Studies in the manipulation of monumental art and construction for commemorative and propagandistic purposes in the Greek world.
Republican and Imperial painting; its Hellenistic sources and parallel media (mosaic, relief). Styles, themes and modes of display in cultural context.
Investigation of the newly discovered city of Akrotiri, on Thera, north of Crete. This Bronze Age Aegean Pompeii is producing artistic and architectural remains unique to the time and area.
Minoan society during the second millennium B.C. on the island of Crete centered about palaces, where social, artistic, and economic activities flourished; emphasis on architecture, wall painting and the minor arts.
The character of the religious architecture (shrines and cult areas) and the possible meanings of ritual scenes as depicted by the Minoans, Mycenaens and other Aegean peoples in wall painting and other representational art, ca. 2000 - ca. 1200 B.C.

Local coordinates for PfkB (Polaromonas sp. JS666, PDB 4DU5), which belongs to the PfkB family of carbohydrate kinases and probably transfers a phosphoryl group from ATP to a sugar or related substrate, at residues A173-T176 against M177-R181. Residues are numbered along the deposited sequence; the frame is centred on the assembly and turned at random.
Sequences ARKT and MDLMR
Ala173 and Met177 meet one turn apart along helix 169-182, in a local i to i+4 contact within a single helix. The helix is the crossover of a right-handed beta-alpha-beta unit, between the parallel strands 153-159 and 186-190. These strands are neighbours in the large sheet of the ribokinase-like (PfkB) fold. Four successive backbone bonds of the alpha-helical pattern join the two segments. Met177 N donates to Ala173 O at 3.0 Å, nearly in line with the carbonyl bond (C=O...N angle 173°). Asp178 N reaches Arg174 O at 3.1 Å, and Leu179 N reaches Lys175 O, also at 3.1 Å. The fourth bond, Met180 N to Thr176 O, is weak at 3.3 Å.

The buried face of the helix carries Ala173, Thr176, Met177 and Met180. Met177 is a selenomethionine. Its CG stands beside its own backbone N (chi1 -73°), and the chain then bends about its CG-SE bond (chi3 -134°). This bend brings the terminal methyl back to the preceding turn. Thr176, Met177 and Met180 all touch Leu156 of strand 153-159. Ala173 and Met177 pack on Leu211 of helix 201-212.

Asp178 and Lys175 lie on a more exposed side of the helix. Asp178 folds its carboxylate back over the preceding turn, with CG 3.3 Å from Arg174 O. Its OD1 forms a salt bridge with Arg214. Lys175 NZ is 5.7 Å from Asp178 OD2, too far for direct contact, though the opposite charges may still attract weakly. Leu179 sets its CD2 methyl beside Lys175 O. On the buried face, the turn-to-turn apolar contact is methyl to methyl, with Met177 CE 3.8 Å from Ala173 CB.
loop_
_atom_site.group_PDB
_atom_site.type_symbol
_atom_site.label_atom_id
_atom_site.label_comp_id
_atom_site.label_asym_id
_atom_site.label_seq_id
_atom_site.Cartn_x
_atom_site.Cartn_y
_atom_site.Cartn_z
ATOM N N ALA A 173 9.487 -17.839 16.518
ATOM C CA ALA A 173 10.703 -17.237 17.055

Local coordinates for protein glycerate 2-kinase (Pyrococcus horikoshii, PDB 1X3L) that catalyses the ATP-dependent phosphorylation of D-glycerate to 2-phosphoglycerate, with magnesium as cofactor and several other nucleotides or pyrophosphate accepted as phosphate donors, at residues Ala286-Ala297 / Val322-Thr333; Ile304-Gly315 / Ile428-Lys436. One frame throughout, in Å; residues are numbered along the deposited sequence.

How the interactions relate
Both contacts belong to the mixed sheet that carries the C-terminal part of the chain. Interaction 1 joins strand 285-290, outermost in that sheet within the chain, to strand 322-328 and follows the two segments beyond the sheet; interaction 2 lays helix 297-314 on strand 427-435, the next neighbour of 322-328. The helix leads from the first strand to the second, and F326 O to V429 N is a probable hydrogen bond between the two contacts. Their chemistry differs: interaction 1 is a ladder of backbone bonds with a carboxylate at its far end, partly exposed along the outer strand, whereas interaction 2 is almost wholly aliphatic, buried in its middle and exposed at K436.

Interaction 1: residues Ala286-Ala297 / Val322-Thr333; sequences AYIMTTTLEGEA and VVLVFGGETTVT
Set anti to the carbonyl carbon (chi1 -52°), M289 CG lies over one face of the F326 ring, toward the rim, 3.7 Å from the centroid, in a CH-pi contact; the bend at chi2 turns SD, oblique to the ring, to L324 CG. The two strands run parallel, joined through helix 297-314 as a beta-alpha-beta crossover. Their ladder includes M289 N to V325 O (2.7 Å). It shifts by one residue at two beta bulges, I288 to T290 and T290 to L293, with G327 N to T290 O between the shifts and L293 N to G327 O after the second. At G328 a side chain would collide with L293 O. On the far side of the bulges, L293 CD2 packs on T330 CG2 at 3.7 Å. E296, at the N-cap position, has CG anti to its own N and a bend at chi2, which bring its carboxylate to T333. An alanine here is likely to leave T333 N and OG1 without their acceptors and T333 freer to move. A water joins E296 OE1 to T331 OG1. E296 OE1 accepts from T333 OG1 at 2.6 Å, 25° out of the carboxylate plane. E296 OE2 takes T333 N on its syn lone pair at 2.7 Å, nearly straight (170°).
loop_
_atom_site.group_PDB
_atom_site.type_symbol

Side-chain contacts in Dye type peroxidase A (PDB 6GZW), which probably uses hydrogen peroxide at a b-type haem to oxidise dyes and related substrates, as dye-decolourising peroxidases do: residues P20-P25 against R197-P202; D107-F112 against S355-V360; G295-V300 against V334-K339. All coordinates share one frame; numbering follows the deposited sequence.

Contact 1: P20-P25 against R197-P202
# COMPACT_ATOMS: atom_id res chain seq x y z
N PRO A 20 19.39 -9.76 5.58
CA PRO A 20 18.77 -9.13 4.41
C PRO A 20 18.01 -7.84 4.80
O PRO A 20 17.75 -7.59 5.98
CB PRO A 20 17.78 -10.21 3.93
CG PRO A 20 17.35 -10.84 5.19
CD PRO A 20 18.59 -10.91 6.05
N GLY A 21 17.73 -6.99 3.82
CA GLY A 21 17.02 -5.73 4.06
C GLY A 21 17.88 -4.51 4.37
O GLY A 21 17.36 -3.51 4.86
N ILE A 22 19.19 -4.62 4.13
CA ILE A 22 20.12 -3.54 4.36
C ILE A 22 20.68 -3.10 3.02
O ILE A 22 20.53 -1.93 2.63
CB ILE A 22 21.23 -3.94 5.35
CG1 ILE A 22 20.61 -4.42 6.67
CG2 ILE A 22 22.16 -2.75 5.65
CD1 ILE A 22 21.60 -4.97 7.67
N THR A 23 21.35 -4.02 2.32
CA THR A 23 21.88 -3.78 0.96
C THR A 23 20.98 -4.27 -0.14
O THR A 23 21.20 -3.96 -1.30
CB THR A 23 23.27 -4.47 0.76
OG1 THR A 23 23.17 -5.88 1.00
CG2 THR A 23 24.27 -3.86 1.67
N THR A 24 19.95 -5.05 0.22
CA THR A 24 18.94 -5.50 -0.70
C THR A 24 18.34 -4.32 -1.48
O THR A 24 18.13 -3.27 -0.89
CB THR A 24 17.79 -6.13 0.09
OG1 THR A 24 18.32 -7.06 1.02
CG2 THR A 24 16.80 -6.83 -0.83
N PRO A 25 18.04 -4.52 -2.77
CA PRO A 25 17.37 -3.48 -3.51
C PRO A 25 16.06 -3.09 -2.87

Mycenaean culture as revealed through excavation of palace centres on the Greek Mainland. Art, artifacts, and architecture, as well as published texts, contribute to an understanding of the society.
Special topics concerning the interaction of social, political or intellectual trends in Western Mediaeval history as manifested in works of art, selected in consultation with interested students.
The study of Pieter Bruegel's works in the context of Netherlandish culture. Emphasis on secular works.
The house as a total work of art, and its effect on the character of private life: the development of its architectural forms as a setting for the display of painting, sculpture, mosaic, and decorative arts.
The life and work of Caravaggio in the context of 17th-century Roman and Neapolitan art theory and patronage, with a particular emphasis on the contentious issues of realism.